Cole comes back to his house, and realizes someone is there before he gets in the door, in a scene that closely mirrors Alison finding Cole in Part Three. Cole sees that Alison’s clothes are out, and he tentatively says, “Allie?” Aw. It’s Jane, Alison’s friend from work. Alison asked her to ship her things, and Jane tried to get in touch with Cole about it, but he never picked up the phone. So her solution was to break and enter rather than wait until Cole answered the door? Something’s not quite right there. Cole asks after Alison, and Jane politely tries to demur, saying that she only received a couple of texts, and that Alison is “somewhere in the Hudson Valley.” Cole quickly ascertains that Jane is being deliberately vague because he isn’t supposed to know where Alison is. The fact that he doesn’t seem surprised or insulted by this news may indicate that he did, in fact, give her a reason to be afraid of him, or it could just be that nothing surprises him about Alison’s behavior anymore.

Cole tells Jane to leave Alison’s address, and he’ll ship her things. Jane is reluctant, but Cole quietly loses his temper and tells her that she’s breaking and entering, so if she’ll leave him the fucking address, and he wakes up in a good mood, then he’ll send his wife the goodie bag, or else she’ll just have to buy new underwear. A bitter hostility is betrayed in every word he spits out, and he almost resembles the sinister bully that showed up in Alison’s version. Jane finally acquiesces and leaves, but are we really supposed to believe that she didn’t warn Alison, who is surprised to see Cole in both versions, that her angry ex-husband knows where she is? What is up with this girl? [kht: Eh, I’m not sure I blame her that much…  it’s not SUPER fun to call your friend and be all, “Hey, you know that favor I promised you I’d do? Well, I didn’t do it, and I revealed to your mildly scary ex-husband where you lived instead.” Best to just slink off quietly into the night.]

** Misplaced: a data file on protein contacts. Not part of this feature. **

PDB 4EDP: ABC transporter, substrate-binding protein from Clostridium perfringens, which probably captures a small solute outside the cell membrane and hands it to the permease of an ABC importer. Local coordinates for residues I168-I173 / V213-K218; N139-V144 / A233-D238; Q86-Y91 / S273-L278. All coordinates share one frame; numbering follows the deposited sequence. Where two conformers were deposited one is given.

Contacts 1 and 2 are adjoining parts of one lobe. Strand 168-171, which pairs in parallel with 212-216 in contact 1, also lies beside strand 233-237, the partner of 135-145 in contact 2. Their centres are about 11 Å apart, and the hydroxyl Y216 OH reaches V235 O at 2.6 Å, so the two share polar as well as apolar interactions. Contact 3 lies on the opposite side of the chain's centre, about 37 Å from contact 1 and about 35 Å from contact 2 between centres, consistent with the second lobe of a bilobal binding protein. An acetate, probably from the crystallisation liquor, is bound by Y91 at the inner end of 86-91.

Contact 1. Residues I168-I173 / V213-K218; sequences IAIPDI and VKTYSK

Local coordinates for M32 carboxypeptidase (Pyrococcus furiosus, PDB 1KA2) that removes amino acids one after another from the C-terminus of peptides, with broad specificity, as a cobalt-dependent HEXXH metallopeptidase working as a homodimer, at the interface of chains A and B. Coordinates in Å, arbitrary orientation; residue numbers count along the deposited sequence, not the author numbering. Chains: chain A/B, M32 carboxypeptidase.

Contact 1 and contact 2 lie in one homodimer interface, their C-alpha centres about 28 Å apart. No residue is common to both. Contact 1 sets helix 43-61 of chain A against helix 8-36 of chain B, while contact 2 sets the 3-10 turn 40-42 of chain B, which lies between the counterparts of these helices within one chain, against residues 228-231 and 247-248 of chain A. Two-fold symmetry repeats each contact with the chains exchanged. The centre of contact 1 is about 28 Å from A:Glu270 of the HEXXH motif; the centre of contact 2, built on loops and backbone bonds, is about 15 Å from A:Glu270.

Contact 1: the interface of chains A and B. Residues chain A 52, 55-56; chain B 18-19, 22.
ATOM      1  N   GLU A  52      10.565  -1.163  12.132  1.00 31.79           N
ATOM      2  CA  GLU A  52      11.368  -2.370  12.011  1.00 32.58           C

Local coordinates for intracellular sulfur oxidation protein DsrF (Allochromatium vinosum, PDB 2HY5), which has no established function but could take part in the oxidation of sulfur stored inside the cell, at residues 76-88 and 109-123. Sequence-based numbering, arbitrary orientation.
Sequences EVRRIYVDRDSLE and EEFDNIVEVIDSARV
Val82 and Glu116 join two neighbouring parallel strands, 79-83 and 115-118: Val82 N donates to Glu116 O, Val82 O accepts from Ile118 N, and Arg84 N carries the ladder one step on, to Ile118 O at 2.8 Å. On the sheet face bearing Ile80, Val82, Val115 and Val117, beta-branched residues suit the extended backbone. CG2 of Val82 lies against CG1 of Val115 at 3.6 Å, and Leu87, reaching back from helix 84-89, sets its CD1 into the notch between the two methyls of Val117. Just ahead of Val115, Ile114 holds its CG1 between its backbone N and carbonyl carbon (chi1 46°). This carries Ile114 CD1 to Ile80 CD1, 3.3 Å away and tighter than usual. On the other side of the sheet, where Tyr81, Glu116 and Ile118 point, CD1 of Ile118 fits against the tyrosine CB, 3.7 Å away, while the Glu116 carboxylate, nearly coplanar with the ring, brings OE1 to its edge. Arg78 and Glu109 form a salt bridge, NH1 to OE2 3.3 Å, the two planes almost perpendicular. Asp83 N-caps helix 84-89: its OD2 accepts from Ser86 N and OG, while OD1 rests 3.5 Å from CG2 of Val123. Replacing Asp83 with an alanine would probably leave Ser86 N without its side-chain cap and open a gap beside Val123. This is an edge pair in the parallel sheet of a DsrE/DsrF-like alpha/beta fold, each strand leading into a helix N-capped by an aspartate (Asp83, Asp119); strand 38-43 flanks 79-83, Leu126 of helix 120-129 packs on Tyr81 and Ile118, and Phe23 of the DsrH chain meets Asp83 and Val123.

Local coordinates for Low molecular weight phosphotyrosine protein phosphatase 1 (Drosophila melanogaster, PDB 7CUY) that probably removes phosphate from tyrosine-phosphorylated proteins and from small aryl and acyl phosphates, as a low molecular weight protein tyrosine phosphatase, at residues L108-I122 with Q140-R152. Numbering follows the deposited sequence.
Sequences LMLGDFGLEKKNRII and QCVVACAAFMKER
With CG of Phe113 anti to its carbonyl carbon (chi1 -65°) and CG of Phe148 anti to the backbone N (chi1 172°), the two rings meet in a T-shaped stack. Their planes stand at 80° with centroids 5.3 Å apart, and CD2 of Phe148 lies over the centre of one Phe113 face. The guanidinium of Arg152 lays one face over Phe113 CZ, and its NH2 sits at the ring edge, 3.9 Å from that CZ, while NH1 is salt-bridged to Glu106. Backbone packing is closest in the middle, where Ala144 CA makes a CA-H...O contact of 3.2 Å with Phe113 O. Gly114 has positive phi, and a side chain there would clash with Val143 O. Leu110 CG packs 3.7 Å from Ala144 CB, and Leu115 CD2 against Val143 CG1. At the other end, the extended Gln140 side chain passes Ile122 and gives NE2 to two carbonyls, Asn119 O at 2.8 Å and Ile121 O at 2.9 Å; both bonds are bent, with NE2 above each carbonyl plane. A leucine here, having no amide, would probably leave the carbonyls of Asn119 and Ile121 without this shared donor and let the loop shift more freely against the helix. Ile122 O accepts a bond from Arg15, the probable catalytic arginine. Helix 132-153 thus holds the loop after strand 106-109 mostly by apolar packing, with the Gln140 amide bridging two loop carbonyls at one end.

Cole gets back in his taxi that night and drives through the telltale signs of nightlife on a Friday or Saturday night. He picks up a drunk, attractive woman in a bandage dress who openly hits on him, but he’s far too depressed and divorced from that part of himself to be receptive. It also doesn’t help that she asks him if he’s married, once again reminding him of Alison, and then pukes out the door of the cab. The look on his face while he listens to her puke is one of pure defeat; it says, “This is it. This is my life now.”